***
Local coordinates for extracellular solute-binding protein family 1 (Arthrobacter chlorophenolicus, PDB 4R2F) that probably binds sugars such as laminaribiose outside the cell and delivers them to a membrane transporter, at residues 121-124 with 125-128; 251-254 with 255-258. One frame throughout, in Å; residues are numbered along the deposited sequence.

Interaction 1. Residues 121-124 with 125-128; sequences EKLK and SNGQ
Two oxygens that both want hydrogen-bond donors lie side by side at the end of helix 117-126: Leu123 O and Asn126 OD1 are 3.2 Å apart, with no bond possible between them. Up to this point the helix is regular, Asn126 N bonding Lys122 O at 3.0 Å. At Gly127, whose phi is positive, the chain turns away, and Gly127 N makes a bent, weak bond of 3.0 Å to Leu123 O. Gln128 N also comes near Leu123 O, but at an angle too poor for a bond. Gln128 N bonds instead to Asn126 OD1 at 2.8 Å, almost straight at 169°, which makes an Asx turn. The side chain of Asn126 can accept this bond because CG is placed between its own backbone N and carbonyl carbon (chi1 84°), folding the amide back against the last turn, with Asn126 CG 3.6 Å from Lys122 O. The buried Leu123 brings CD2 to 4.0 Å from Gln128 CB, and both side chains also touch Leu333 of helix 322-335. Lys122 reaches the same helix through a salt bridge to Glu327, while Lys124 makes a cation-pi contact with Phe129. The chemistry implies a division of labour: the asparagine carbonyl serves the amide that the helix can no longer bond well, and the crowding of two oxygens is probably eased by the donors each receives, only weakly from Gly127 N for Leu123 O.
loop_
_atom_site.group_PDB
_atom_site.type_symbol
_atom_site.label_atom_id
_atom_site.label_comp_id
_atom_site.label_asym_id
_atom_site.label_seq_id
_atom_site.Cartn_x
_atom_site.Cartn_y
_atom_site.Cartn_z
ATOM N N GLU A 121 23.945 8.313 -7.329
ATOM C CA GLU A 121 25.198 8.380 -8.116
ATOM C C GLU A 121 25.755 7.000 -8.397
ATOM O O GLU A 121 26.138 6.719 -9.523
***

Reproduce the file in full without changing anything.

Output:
Local coordinates for extracellular solute-binding protein family 1 (Arthrobacter chlorophenolicus, PDB 4R2F) that probably binds sugars such as laminaribiose outside the cell and delivers them to a membrane transporter, at residues 121-124 with 125-128; 251-254 with 255-258. One frame throughout, in Å; residues are numbered along the deposited sequence.

Interaction 1. Residues 121-124 with 125-128; sequences EKLK and SNGQ
Two oxygens that both want hydrogen-bond donors lie side by side at the end of helix 117-126: Leu123 O and Asn126 OD1 are 3.2 Å apart, with no bond possible between them. Up to this point the helix is regular, Asn126 N bonding Lys122 O at 3.0 Å. At Gly127, whose phi is positive, the chain turns away, and Gly127 N makes a bent, weak bond of 3.0 Å to Leu123 O. Gln128 N also comes near Leu123 O, but at an angle too poor for a bond. Gln128 N bonds instead to Asn126 OD1 at 2.8 Å, almost straight at 169°, which makes an Asx turn. The side chain of Asn126 can accept this bond because CG is placed between its own backbone N and carbonyl carbon (chi1 84°), folding the amide back against the last turn, with Asn126 CG 3.6 Å from Lys122 O. The buried Leu123 brings CD2 to 4.0 Å from Gln128 CB, and both side chains also touch Leu333 of helix 322-335. Lys122 reaches the same helix through a salt bridge to Glu327, while Lys124 makes a cation-pi contact with Phe129. The chemistry implies a division of labour: the asparagine carbonyl serves the amide that the helix can no longer bond well, and the crowding of two oxygens is probably eased by the donors each receives, only weakly from Gly127 N for Leu123 O.
loop_
_atom_site.group_PDB
_atom_site.type_symbol
_atom_site.label_atom_id
_atom_site.label_comp_id
_atom_site.label_asym_id
_atom_site.label_seq_id
_atom_site.Cartn_x
_atom_site.Cartn_y
_atom_site.Cartn_z
ATOM N N GLU A 121 23.945 8.313 -7.329
ATOM C CA GLU A 121 25.198 8.380 -8.116
ATOM C C GLU A 121 25.755 7.000 -8.397
ATOM O O GLU A 121 26.138 6.719 -9.523